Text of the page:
Her eye-opening, candid, and often hilarious story is like going on a journey with your bravest friend to the cemetery at midnight. She demystifies death, leading us behind the black curtain of her unique profession. And she answers questions you didn’t know you had: Can you catch a disease from a corpse? How many dead bodies can you fit in a Dodge van? What exactly does a flaming skull look like?
The Victorian Book of the Dead
Chris Woodyard, author of the The Ghosts of the Past series, digs through long-buried newspapers and journals, for this fascinating look at the 19th-century obsession with the culture of death.
The Victorian Book of the Dead unearths extraordinary tales of Victorian funeral fads and fancies, ghost stories, bizarre deaths, mourning novelties, gallows humor, premature burial, post-mortem photographs, death omens, and funeral disasters. Resurrected from original sources, these accounts reveal the oddities and eccentricities of Victorian mourning.
Packed with macabre anecdotes, this diverting, yet gruesome collection presents tales ranging from the paranormal and shocking to the heartbreaking. Some of the stories in The Victorian Book of the Dead *mourning bicycles, black boudoirs, and sable cigarettes for the up-to-date widow *a child ghost who beckoned for her father to follow her into death *black dogs and shrieking banshee who foretold death and disaster *the widow who fired the undertaker who would not give her trading stamps. *a corpse that spontaneously combusted in the coffin *the fiendish parrot who murdered his mistress *The petrified corpse furniture created by Professor Segato *visions of the Grim Reaper and the Angel of Death *the man who lived in the tomb of his wife *A mourning wreath made from the hair of a murdered family *interviews with undertakers, post-mortem photographers and morgue attendants And many more tales from the crypts.
Stiff: The Curious Lives of Human Cadavers
Stiff is an oddly compelling, often hilarious exploration of the strange lives of our bodies postmortem. For two thousand years, cadavers?some willingly, some unwittingly?have been involved in science’s boldest strides and weirdest undertakings. They’ve tested France’s first guillotines, ridden the NASA Space Shuttle, been crucified in a Parisian laboratory to test the authenticity of the Shroud of Turin, and helped solve the mystery of TWA Flight 800. For every new surgical procedure, from heart transplants to gender reassignment surgery, cadavers have been there alongside surgeons, making history in their quiet way.
In this fascinating, ennobling account, Mary Roach visits the good deeds of cadavers over the centuries?from the anatomy labs and human-sourced pharmacies of medieval and nineteenth-century Europe to a human decay research facility in Tennessee, to a plastic surgery practice lab, to a Scandinavian funeral directors’ conference on human composting. In her droll, inimitable voice, Roach tells the engrossing story of our bodies when we are no longer with them.
The Talking Dead: A Collection of Messages from Beyond the Veil, 1850s to 1920s
If the dead could talk, what would they say? According to mediums during the height of Spiritualism, a lot.
In the late nineteenth and early twentieth century, psychics were busy delivering a cornucopia of messages from beyond the veil, including many from some of world’s greatest luminaries. Hear all about the afterlife straight from William Shakespeare, Mark Twain, Edgar Allan Poe, Washington Irving, Abraham Lincoln, Benjamin Franklin, and other spirits living it up in death in this most unusual collection of writing.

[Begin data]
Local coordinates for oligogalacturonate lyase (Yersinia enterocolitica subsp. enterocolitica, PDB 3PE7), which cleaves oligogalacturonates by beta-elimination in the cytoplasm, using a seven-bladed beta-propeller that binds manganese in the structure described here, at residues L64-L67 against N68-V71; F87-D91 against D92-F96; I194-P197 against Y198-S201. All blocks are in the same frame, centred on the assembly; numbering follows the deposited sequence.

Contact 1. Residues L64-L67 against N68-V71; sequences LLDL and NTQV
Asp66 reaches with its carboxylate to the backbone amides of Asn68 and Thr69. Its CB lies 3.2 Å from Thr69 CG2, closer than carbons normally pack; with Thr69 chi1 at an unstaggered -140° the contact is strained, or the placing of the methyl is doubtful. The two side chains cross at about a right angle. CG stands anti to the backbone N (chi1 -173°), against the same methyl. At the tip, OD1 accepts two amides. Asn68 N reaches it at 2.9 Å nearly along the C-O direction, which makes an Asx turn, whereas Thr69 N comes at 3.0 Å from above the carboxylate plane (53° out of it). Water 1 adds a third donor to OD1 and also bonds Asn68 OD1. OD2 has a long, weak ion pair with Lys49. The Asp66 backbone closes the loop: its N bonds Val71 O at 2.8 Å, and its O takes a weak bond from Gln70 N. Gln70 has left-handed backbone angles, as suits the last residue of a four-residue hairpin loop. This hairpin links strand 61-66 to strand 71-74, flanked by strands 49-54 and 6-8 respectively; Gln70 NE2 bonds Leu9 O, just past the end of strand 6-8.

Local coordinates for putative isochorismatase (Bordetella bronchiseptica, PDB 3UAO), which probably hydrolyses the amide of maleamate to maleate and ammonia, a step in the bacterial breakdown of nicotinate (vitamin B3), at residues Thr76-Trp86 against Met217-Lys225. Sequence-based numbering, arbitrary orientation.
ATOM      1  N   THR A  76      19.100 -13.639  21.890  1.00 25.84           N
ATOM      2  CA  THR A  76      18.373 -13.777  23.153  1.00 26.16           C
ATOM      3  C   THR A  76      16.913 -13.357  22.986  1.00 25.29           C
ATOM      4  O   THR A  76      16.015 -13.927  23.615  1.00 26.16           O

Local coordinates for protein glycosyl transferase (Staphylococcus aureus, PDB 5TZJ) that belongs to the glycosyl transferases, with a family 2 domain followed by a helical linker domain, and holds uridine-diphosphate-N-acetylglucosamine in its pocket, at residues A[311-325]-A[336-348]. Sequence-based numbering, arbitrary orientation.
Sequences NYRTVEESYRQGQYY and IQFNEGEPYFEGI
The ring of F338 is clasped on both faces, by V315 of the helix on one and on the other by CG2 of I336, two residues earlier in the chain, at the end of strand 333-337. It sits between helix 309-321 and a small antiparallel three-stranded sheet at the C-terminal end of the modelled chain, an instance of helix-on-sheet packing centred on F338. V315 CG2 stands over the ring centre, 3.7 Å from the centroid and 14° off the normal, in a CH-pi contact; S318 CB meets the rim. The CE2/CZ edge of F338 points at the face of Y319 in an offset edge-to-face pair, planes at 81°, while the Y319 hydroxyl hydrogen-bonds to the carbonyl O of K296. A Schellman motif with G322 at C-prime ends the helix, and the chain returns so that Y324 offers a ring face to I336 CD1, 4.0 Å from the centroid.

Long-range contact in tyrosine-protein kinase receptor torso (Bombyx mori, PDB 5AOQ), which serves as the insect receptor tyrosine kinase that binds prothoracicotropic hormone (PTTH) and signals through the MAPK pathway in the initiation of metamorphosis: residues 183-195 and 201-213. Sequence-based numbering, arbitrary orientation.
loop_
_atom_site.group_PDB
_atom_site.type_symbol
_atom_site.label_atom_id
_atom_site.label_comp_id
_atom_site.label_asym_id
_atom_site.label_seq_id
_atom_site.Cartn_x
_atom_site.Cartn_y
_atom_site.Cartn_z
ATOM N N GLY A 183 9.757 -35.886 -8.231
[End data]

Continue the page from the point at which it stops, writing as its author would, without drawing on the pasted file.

Editor Marc Hartzman guides readers through these post-mortem communications across three main sections:
Spirit Teachings – What is the afterlife like? What is God like? Do we have to eat? Drink? Where do we live? The answers to these questions, and many more, await the living.
Afterlives of the Rich and Famous – How are the world’s greatest writers enjoying life on the Other Side? What new works have they had time to author? And what advice did our most beloved presidents have for America in the late nineteenth and early twentieth century?
Heaven on Mars – Forget Heaven on Earth, according to one medium, Heaven is on Mars. Read all about it in one very thorough description from a spirit living on the Red Planet.
Dark Archives: A Librarian’s Investigation into the Science and History of Books Bound in Human Skin
On bookshelves around the world, surrounded by ordinary books bound in paper and leather, rest other volumes of a distinctly strange and grisly sort: those bound in human skin. Would you know one if you held it in your hand?
In Dark Archives, Megan Rosenbloom seeks out the historic and scientific truths behind anthropodermic bibliopegy?the practice of binding books in this most intimate covering. Dozens of such books live on in the world’s most famous libraries and museums. Dark Archives exhumes their origins and brings to life the doctors, murderers, innocents, and indigents whose lives are sewn together in this disquieting collection. Along the way, Rosenbloom tells the story of how her team of scientists, curators, and librarians test rumored anthropodermic books, untangling the myths around their creation and reckoning with the ethics of their custodianship.
A librarian and journalist, Rosenbloom is a member of The Order of the Good Death and a cofounder of their Death Salon, a community that encourages conversations, scholarship, and art about mortality and mourning. In Dark Archives?captivating and macabre in all the right ways?she has crafted a narrative that is equal parts detective work, academic intrigue, history, and medical curiosity: a book as rare and thrilling as its subject.